Monday, September 22, 2014

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Minnesota Public Radio Brings National Story-Telling Project to Minneapolis June 23–July 11

StoryCorps arrives at Peavey Plaza on June 23, and it would be easy to mistake it for a family heading up north. The mobile recording studio is housed in a silver Airstream trailer, which was dedicated a few weeks ago at the Library of Congress in Washington, D.C.

StoryCorps is about giving regular people an opportunity and a place to interview each other and share their experience, their stories and their knowledge. Two people sign up for an hour session, get advice from a trained facilitator and then spend 40 minutes talking in the booth. They leave with a better understanding of one another and a CD of the interview, as well as the chance to archive their talk with others at the Library of Congress and perhaps hear an excerpt on Minnesota Public Radio.

Minnesota Public Radio has spent the last two years building a new approach to news coverage that it calls Public Insight Journalism (PIJ). It's a simple idea, says Managing Director of News Michael Skoler. "Everyone has experience and knowledge that is valuable. Minnesota Public Radio is creating ways to tap that knowledge and use it to deepen and enliven our news coverage."

"We invited StoryCorps here because it fits tightly with our Public Insight Journalism approach and gives us one more way to gather insights from the public." Skoler also hopes it will encourage more people to sign up to become public sources for Minnesota Public Radio. More than ten thousand people are already providing ideas and information both online and by phone to help the radio network cover the news.

Like journalism, StoryCorps is about finding and sharing what is true in society. At a time when "reality TV" puts people in very unreal situations and shows like VH1's "The Fabulous Life" magnify the daily lives of the "very rich and famous," StoryCorps shows the power in ordinary life. "What we're trying to do is create a movement in this country to get people to really listen to each other," says David Isay, the radio producer and MacArthur "genius" grantee who created StoryCorps. "The stories of us, of everyday people, are just as interesting, if not more interesting, than the stories of celebrities and statesmen and all the people we're inundated with every day in the magazines and newspapers."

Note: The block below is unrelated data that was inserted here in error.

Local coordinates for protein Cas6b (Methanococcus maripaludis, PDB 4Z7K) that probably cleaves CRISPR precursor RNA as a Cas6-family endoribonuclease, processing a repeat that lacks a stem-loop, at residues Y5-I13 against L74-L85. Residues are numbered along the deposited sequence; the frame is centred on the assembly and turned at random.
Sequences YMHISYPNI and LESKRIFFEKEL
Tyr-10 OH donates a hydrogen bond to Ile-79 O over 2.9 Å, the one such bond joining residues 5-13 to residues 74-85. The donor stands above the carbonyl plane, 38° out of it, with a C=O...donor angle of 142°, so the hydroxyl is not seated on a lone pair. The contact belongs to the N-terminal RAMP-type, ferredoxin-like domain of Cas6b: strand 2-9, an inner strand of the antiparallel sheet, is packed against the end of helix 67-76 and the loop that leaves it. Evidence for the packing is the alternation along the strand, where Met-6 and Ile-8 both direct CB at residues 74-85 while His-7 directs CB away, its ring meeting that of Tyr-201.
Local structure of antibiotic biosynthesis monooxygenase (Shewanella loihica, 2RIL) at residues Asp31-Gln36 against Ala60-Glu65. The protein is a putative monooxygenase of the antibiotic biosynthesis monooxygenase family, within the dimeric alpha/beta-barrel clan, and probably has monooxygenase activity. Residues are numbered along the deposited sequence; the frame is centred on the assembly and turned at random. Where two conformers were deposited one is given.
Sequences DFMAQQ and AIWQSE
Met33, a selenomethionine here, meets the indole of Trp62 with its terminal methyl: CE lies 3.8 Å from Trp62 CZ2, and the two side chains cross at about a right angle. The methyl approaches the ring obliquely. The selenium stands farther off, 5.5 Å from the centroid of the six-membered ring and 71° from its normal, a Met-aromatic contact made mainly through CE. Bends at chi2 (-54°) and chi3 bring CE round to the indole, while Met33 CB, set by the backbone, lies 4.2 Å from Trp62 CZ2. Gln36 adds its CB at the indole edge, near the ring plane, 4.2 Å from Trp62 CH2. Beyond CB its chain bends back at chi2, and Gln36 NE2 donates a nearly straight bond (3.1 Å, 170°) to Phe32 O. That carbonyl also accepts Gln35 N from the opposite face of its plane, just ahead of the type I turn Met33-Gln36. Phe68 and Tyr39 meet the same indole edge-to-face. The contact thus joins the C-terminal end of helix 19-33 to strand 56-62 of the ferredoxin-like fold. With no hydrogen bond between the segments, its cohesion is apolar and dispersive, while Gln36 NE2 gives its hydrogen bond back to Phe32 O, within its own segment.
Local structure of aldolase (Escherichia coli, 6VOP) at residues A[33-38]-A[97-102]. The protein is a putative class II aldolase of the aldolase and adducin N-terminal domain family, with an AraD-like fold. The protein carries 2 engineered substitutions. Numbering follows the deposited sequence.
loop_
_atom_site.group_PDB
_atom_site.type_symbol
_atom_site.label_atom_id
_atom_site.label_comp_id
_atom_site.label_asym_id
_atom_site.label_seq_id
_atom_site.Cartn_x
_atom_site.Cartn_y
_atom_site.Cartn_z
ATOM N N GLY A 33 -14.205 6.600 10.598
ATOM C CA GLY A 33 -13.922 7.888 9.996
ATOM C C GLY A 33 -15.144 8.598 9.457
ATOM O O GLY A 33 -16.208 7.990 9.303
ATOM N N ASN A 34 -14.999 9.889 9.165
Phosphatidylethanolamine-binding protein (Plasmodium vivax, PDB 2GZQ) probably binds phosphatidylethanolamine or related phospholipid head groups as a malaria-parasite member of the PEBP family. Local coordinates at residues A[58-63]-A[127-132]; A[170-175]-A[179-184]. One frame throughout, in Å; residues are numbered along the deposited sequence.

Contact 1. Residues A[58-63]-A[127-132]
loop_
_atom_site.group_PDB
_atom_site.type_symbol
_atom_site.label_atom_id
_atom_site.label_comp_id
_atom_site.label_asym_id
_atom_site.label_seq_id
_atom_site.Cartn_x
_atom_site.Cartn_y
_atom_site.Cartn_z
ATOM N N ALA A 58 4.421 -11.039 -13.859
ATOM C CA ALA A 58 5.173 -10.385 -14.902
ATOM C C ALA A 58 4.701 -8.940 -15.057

StoryCorps began with an immobile studio: a glowing, 8-by-10-foot box in the middle of Manhattan's bustling Grand Central Terminal. Of those who enter - a woman and her grandmother, long-time colleagues, a teacher and his student, brother and sister — one person usually wants to learn more about the other's experiences, feelings or thoughts. Sometimes both have questions to ask and stories to share. Often the stories have never been told before.

"The microphone," says David Isay, "emboldens people to ask and reflect and share as they sit in the intimate space of the studio." A StoryCorps engineer uses broadcast-quality equipment to record the interview and produce CD copies. Excerpts from StoryCorps interviews air on Morning Edition every Friday, with permission from the participants. Isay stresses that StoryCorps' primary purpose is to give participants an enjoyable and meaningful experience; any radio stories are simply a bonus.

During years of work as a public radio producer, Isay saw how people felt valued when he asked them questions and captured their stories on tape, how interviews released feelings and strengthened relationships. So he decided to hand the microphone to others. "The idea was basically to turn documentary on its head," Isay explains. "Instead of giving a very few people a chance to be heard by many, many, many, many people, this is a chance to let everybody participate and record their stories."

The response has been overwhelming. Since fall of 2003, people have recorded more than 2,000 interviews at Grand Central Terminal. With a goal of recording at least 250,000 interviews by 2014, Isay hopes cities across the country will get inspired by visits of the StoryCorps "MobileBooth" and create their own StoryCorps booths. He also envisions a fleet of silver Airstream studios driving from community to community in continuous circuits around the nation, gathering stories. Isay is thrilled that the Twin Cities will be among the first. "Minnesota has the strongest and best public radio listenership of any area in the country. How could we not go to Minnesota? You guys are the Paris, France, of public radio."

Anyone can stop by the booth during operating hours to listen to stories and pick up information about StoryCorps and Public Insight Journalism.

StoryCorps Online
Look for highlights and details of StoryCorps' visit to the Twin Cities online. Find hours and directions for the MobileBooth. Listen to stories. Use the StoryCorps Questions Generator to prepare for an interview, and learn how to make your own recordings at home.